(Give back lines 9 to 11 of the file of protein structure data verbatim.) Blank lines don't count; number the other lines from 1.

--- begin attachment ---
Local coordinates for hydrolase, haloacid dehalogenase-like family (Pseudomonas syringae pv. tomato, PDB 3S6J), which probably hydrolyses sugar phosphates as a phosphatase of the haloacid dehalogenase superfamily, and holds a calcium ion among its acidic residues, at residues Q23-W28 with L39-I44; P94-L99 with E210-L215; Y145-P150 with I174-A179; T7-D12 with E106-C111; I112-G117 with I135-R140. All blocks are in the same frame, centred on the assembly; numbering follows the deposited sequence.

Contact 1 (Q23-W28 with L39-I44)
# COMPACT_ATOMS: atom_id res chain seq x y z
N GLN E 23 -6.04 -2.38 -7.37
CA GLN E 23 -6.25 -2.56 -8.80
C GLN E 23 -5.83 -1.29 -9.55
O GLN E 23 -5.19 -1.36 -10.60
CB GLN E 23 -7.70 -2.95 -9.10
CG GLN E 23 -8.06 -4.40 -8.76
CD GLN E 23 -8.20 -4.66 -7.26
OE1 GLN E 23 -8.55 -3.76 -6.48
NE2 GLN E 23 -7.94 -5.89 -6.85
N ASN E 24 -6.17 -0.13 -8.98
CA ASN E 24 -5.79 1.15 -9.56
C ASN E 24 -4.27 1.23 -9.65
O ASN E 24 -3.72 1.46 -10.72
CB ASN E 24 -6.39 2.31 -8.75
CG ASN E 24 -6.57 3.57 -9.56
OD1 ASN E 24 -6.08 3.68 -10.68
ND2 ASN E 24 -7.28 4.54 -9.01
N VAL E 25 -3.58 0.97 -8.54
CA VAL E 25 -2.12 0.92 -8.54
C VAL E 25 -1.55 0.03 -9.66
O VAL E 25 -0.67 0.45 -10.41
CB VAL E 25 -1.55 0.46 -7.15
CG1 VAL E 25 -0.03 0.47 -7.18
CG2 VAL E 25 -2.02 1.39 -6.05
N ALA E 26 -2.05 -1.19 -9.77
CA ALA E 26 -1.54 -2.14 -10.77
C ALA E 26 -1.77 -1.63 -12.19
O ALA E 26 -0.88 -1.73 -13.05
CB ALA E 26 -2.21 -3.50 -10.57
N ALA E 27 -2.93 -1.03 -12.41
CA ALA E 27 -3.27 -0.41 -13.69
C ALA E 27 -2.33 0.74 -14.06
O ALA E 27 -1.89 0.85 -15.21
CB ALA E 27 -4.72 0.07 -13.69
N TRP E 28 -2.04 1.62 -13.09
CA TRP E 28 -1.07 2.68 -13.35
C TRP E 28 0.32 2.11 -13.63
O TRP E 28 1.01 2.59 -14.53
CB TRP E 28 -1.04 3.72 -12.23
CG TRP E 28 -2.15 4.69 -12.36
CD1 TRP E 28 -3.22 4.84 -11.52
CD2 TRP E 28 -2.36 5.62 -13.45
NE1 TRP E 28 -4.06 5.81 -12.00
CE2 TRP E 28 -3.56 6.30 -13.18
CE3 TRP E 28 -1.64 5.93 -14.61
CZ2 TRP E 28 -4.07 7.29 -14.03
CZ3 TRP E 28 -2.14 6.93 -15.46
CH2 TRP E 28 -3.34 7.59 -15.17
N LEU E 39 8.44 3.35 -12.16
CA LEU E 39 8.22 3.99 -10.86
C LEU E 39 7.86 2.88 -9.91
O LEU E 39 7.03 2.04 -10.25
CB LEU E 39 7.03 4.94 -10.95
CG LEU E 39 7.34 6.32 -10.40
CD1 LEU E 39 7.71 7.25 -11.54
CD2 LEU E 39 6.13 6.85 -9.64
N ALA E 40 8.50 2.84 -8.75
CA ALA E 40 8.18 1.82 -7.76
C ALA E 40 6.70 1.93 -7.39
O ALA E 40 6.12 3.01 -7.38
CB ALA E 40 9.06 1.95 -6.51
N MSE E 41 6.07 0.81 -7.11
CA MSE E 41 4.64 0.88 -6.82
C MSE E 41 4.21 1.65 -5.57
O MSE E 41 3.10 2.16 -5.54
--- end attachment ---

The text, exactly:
CG GLN E 23 -8.06 -4.40 -8.76
CD GLN E 23 -8.20 -4.66 -7.26
OE1 GLN E 23 -8.55 -3.76 -6.48